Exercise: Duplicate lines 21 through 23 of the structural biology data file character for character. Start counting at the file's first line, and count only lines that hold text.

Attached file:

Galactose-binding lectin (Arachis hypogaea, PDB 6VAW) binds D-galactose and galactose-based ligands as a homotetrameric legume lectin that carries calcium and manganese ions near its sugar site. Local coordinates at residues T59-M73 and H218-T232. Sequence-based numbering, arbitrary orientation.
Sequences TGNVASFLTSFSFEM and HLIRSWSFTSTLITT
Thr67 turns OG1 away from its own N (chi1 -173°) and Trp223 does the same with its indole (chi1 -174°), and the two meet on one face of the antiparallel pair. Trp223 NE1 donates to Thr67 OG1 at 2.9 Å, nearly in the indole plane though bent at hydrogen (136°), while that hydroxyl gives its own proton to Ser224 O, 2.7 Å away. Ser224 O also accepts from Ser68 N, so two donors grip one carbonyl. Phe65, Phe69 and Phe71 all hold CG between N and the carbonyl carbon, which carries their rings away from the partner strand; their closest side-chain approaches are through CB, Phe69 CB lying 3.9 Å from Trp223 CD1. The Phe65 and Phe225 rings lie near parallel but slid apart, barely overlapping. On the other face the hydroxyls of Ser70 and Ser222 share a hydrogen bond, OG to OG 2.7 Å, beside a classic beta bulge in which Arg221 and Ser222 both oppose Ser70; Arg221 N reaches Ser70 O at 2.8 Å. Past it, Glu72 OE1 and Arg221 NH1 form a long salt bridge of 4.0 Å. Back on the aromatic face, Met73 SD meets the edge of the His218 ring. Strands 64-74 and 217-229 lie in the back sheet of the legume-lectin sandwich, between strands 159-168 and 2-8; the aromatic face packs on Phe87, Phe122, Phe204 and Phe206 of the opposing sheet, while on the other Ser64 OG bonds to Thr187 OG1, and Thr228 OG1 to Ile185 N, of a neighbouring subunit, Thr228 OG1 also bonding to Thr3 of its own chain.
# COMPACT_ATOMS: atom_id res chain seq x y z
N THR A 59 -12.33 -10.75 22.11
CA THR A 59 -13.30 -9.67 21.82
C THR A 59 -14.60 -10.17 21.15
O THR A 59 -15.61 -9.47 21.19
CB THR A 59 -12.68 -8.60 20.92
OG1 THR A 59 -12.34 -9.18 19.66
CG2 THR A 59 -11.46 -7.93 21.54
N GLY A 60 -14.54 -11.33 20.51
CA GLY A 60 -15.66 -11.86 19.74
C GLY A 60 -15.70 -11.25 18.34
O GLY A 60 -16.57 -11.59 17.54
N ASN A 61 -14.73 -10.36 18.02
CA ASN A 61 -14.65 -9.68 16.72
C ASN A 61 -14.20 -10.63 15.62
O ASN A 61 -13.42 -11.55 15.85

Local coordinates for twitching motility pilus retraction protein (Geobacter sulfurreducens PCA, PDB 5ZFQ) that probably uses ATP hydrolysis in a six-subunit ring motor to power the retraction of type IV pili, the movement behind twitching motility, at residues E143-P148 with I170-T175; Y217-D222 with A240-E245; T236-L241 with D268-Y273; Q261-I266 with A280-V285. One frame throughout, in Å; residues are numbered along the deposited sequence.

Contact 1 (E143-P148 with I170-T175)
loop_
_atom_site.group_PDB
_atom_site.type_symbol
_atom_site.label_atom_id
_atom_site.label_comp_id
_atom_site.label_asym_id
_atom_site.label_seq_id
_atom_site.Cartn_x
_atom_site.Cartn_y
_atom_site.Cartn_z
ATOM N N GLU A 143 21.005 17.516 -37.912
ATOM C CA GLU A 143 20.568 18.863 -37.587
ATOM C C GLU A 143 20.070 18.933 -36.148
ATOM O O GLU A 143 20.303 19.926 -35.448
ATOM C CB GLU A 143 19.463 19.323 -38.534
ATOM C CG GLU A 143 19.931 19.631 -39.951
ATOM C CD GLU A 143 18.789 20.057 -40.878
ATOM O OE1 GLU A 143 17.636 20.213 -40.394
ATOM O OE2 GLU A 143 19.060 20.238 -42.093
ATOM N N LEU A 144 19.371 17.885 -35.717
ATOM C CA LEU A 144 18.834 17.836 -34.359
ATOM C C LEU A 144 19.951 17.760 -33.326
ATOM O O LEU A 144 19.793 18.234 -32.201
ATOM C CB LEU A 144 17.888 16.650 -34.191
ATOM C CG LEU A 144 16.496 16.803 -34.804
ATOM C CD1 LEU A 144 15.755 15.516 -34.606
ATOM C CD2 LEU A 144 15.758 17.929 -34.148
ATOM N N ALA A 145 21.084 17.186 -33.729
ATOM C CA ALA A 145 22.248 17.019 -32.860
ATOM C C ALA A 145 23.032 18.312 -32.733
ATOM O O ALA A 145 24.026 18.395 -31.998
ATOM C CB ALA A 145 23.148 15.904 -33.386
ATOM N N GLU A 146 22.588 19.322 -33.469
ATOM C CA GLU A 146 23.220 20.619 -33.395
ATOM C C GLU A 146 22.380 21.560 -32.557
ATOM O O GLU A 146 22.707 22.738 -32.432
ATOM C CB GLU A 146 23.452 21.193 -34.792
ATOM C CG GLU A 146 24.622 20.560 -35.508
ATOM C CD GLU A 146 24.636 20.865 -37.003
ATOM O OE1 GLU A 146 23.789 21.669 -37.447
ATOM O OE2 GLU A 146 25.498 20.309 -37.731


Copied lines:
Contact 1 (E143-P148 with I170-T175)
loop_
_atom_site.group_PDB